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SCUBA DIVING IN COZUMEL
Cozumel is the largest island in the Mexican Caribbean. It is also the most populated island in Mexico boasting a population of more than 65,000.
Cozumel is situated near the eastern tip of the Yucatan Peninsula in the State of Quintana Roo. The island is approximately 30 miles [48 km] long and 10 miles [16 km] wide.
Isla Cozumel [or Cozumel Island] derives its name from the Mayans who once lived there and believed the island to be a sacred place. In Maya, Cuzamil translates to "land of the swallows," a reflection of the indigenous birds that inhabit the island.
The Mayans are believed to have settled the island over 2000 years ago harvesting the rich abundance of seafood for commercial use. Conch shells were collected as an ingredient for stucco, which was used extensively on the mainland. The ocean also supplied a large number of other valuable items such as shark teeth, stingray spines and seashells that were used for ritual purposes.
The Spanish explorer Juan de Grijalva first landed on the shores of Cozumel in 1518. The visit was proceeded a year later by the butcher Hernán Cortés. The conquistadors ruthlessly invaded the island destroying everything that lay in their path. Whether or not the Spanish knowingly imported smallpox on purpose is a matter of speculation however to the ravaged Mayans the disease soon eclipsed their very being. Those who did not die a miserable death were shackled and sent to Cuba to live out their lives as slaves.
Between 1519 and 1570 the island's population dropped from 40,000 to 30. By 1600 the island was desolate, its once flourishing community gone.
In 1848 during the "War of the Castes" the island was reclaimed by the Maya and used as a safe haven for those seeking refuge from the war. Slowly the island was reinhabted and in 1910-1917 the Mexican Revolution resulted in land reforms and freedom for the Isleños. By 1970, Cozumel's population had grown to 10,000 and with the influx of tourism this once desolate island has now become the jewel of the Mexican Caribbean.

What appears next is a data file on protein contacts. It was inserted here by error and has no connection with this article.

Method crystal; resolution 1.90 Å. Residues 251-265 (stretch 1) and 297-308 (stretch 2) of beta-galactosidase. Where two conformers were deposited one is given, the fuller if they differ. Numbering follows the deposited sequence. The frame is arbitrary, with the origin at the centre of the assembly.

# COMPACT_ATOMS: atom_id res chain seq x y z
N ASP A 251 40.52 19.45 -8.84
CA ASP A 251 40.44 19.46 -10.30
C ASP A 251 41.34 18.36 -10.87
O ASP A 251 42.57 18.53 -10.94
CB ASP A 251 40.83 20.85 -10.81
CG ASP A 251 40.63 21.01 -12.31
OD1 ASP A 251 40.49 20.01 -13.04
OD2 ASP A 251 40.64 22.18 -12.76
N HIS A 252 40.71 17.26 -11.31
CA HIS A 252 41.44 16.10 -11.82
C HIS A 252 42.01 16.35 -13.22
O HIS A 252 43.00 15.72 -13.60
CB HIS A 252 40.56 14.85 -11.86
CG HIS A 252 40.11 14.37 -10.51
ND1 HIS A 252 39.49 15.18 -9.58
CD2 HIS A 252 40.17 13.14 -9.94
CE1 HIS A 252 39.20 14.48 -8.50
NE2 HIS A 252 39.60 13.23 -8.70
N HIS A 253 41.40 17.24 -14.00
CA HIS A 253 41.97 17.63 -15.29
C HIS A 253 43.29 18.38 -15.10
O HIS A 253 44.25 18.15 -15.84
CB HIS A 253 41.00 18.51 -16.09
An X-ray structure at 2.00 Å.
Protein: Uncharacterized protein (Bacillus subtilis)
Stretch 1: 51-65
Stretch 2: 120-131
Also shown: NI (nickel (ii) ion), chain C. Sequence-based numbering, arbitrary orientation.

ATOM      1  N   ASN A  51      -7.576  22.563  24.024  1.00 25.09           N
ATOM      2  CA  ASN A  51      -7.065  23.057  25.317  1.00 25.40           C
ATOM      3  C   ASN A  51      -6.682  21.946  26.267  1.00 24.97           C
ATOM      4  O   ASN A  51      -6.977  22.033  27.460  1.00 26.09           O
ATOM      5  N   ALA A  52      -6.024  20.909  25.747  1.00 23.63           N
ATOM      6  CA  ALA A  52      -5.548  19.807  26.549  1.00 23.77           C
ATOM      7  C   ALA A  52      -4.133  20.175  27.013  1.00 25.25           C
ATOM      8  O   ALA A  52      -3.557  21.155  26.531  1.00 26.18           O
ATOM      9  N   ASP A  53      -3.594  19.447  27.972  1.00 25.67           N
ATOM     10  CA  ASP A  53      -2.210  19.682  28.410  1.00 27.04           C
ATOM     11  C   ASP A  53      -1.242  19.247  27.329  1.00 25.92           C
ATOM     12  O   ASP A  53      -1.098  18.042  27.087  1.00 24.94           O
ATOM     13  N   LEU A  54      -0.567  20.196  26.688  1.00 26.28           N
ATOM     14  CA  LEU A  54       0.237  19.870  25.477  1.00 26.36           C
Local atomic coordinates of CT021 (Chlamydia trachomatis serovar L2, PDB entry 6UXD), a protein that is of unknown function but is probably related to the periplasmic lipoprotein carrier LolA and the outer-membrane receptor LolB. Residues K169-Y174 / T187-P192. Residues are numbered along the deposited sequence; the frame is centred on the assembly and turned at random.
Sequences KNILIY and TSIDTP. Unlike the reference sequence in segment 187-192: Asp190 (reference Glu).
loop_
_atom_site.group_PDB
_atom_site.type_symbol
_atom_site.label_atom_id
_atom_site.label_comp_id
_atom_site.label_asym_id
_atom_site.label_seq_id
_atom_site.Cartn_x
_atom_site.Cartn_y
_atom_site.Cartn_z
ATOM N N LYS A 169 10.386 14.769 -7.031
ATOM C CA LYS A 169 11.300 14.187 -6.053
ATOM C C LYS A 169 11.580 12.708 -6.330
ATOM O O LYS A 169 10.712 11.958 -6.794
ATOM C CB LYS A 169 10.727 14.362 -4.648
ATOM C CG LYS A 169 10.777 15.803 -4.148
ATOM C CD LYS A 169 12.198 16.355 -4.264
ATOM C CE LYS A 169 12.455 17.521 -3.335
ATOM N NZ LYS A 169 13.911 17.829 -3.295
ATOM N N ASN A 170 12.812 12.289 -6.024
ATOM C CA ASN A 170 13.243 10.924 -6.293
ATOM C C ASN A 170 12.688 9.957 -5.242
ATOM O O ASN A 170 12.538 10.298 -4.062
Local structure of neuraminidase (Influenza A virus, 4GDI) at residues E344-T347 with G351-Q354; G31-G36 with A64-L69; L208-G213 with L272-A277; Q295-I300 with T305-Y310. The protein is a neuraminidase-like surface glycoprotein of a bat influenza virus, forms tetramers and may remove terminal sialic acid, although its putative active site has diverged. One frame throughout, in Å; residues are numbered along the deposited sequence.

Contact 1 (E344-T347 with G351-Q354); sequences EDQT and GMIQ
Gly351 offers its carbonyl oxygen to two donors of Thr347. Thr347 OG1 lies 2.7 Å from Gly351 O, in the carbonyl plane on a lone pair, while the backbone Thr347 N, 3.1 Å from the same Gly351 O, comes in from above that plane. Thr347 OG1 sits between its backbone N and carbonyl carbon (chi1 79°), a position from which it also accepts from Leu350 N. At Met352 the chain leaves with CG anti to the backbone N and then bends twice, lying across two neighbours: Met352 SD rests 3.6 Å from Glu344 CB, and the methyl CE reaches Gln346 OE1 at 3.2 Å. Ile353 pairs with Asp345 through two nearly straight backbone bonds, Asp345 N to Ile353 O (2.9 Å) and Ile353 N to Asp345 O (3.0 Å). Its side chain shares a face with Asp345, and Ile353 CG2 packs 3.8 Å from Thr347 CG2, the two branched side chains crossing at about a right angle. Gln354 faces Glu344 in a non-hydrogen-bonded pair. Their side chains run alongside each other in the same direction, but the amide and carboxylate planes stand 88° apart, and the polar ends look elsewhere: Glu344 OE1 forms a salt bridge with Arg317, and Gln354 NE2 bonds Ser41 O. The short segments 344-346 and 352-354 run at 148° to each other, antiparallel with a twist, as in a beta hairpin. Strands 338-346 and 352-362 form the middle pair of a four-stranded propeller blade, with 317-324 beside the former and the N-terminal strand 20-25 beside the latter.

When you get off the ferry in Cozumel you are met by a barrage of sales representatives for various dive and snorkel operations. Also in the mix are representatives for hotels and resorts who often carry photo-albums of pictures of the resorts. Once you get through this you are in the shopping zone. The merchants on the island are much more aggressive than those on the mainland. This is a stark contrast.
There are public information booths present however these are manned by sales representatives for time-shares. Once you ask a question you are a step away from a free lunch and tour.
There are numerous shops selling everything that is carried on the mainland so shopping is not a problem and one does not have to leave the island. In fact some people prefer to shop in Cozumel instead of Playa del Carmen although the two are quite similar.
Cozumel has some things that you don't find in Playa such as a Kentucky Fried Chicken. You just have to look around and you will be surprised. Because the island gets so many tourists from cruise ships the island is geared towards the international visitor coming for a day or even a couple of hours. In this respect the island is extremely transient and except for the locals you may never see the same face twice.
San Miguel, Cozumel's largest town was just a laid-back fishing spot until world-famous explorer Jacques Cousteau and his team discovered the wall of reefs just off the island's shoreline and declared them to be one of the most incredible diving destinations in the world.
The town of San Miguel, the airport, and the hotels are all located on the western side of the island. Fortunately, massive resort development is paralyzed by a lack of potable water and a desire to protect the island's delicate ecosystem.
Cozumel has an international airport as well as connecting routes to Playa del Carmen, Cancun and other destinations in Mexico, Belize and Guatamala.
The most common method of transportation is by boat. There is a ferry service that connects Cozumel to Playa del Carmen for pedestrians and a ferry out of Calica for vehicle transportation. The ferry connecting to Playa del Carmen runs quite frequently [there are 3 ferries on duty].
Ruin sites located within a reasonable distance from Playa del Carmen are:
View Ruin site Map for the state of Yucatan.
*** large site ** medium site * small site
View Ruin site Map for the state of Quintana Roo.
For more information regarding visiting ruin sites please investigate